Our concluding evaluations concerning the present research aimed at bringing architecture back to its original "purity" are therefore valid. These studies, whose sincerity is not to be faulted, are seen as "parallel actions," that is, as proposals intended to build an uncontaminated layer floating above (or below) the truly determining forces. Art for art has been in
its own fashion a form of upper class protest against the universe of Zivilisation In defending Kultur against
Zivilisation, Thomas Mann was formulating " ...the thoughts of an impolitic man," which, if followed to their conclusions, would but reaffirm the identification between art and playas set forth by Schiller--the "courage to talk of roses" may then be appreciated only as a confession of a radical anachronism.
These questions cannot be readily answered without seriously challenging the present-day crystallization of intellectual work and therefore without challenging our capitalistic division of labor. Yet these questions give us a precise sense of direction in action, a field of encounter and confrontation directed towards a greater knowledge of reality. The criticism of ideology--an ever useful weapon in overcoming the rearmost positions and in chasing away the danger of following as "revolutionary" those false paths laid out by the enemy that lead into the desert--may at this point be translated into an analysis of concrete techniques which will favor capitalistic development. And it may become a premise to further select topics to be used as weapons of an all encompassing struggle. In this context, the General Strike, which in 1969 marked a new phase in the Italian workers' claims centered on the city and the house, becomes a fundamental chapter in the historical method we are proposing. It becomes so much more than the ideological contortions of the technicians who, "curved over the drawing boards continue to extract the wrong sums," as Brecht would say.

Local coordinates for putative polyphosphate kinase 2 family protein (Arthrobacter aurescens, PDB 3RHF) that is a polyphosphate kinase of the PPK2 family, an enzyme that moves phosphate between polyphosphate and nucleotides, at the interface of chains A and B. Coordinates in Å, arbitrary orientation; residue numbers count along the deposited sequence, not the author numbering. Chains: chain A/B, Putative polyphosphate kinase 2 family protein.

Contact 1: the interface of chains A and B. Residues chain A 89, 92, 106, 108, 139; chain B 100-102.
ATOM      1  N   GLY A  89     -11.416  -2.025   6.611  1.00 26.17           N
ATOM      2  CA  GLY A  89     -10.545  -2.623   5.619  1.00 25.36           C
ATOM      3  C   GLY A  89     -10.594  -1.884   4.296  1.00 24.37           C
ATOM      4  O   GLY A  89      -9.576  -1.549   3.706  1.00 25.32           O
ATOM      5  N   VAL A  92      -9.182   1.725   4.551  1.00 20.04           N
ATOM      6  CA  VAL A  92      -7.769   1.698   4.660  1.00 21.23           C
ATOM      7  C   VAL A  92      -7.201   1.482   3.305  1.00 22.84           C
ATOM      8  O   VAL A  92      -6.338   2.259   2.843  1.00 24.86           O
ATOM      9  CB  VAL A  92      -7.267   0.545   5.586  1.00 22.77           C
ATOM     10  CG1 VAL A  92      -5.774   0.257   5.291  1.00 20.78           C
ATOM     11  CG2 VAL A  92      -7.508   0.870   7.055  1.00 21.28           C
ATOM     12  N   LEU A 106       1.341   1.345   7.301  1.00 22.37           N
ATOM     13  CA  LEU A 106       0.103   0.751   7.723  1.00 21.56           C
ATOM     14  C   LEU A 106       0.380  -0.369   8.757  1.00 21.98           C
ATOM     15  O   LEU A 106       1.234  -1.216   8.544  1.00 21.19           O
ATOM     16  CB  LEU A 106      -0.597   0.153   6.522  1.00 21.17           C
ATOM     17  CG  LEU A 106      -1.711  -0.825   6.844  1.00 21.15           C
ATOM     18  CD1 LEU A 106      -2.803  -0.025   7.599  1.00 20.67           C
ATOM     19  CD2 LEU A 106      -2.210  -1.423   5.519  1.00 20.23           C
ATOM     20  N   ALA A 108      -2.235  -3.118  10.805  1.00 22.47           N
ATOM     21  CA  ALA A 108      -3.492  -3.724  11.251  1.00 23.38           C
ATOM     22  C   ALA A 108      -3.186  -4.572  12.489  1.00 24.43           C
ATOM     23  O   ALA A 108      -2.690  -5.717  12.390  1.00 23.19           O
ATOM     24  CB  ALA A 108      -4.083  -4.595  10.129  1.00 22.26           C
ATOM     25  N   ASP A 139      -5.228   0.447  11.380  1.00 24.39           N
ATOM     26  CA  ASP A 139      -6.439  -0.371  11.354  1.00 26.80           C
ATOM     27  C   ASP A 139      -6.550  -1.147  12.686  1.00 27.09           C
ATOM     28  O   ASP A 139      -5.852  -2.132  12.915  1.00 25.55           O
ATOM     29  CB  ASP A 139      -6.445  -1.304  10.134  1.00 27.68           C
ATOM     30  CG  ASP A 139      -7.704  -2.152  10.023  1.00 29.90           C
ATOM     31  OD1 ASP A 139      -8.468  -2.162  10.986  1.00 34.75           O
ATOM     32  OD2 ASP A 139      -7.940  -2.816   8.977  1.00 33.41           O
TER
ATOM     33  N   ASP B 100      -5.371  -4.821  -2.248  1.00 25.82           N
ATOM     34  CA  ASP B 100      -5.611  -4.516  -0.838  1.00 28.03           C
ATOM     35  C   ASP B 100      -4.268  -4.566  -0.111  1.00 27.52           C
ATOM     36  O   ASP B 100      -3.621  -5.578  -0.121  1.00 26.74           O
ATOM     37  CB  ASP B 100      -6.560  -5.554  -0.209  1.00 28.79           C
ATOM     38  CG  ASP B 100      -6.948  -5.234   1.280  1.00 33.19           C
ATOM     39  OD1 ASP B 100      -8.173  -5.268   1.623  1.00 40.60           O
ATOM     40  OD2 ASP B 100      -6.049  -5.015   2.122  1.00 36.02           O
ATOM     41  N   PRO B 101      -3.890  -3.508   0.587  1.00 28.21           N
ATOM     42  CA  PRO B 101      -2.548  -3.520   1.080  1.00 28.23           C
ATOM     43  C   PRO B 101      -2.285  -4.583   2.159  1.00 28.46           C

Quondam © 2020.03.06